LONDON: Like thousands of Afghan translators who served with Nato forces, Nazir Ahmad fears for his life as the US-led alliance scrambles to pull out of the country in the coming weeks.
“The situation is deteriorating now as foreign forces leave,” he said in Kabul. “We are scared of the insurgents. They know our faces.” Afghans who worked for international armed forces face a threatened wave of Taliban reprisals and fear that resettlement plans by alliance members will leave many of them and their relatives still vulnerable.
Ahmad, 35, who is now in the Afghan capital, worked with British forces for two years in the restive southern province of Helmand, and has applied for relocation to the UK to escape the increased threats to former local staff.
“The insurgents, especially the Taliban, will take revenge and cut off our heads,” he said, explaining the militia considers former local staff “spies” and “foreign allies”.
Over the past two decades, dozens of Afghan translators have been killed and tortured in targeted assaults by the Taliban.
Many more have been injured in attacks on foreign troops during patrols in armoured vehicles.
Britain announced on Monday that it would accelerate relocation for its Afghan staff who worked with the military, offering priority to any current or former locally employed staff deemed at risk.
The UK has relocated 1,360 locally employed Afghan staff throughout the whole of the 20-year conflict, and says more than 3,000 Afghans are expected to be resettled under the accelerated plans.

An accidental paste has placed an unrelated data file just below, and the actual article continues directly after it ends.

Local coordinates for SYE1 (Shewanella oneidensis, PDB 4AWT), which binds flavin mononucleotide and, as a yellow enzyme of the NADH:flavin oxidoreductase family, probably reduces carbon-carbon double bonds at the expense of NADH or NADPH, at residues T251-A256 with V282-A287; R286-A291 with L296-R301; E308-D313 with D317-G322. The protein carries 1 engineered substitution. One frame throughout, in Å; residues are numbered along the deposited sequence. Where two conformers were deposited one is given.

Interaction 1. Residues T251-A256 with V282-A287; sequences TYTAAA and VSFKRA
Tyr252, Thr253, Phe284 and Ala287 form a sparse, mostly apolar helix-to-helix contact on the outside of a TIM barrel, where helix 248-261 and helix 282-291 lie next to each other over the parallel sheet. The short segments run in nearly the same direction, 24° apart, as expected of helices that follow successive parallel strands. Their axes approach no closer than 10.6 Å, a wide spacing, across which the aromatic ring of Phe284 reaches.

But Ahmad’s contract with the British Army was terminated in 2012, for an alleged security breach, making his right to relocation in the UK uncertain. The government says that every dismissal during the conflict was valid and cases can only be reviewed in exceptional circumstances.
Those who were dismissed for minor offences can be considered for relocation with the presumption of approval, but others who are deemed a security threat will continue to be excluded, it says.
“They fired me while on a patrol with British forces for carrying an old Nokia phone that had no camera,” Ahmad said, adding that friends had been sacked for low-level infractions like arriving late for work.
British government figures show that 1,010 interpreters — roughly a third of all those employed in the period — were dismissed between 2001 and 2014.
Translators like Ahmad, who said he had routinely risked his life with British forces, say the Taliban do not consider why staff were dismissed.
“We put our life in danger,” he said. “Now we are seen as infidels looking for British citizenship.”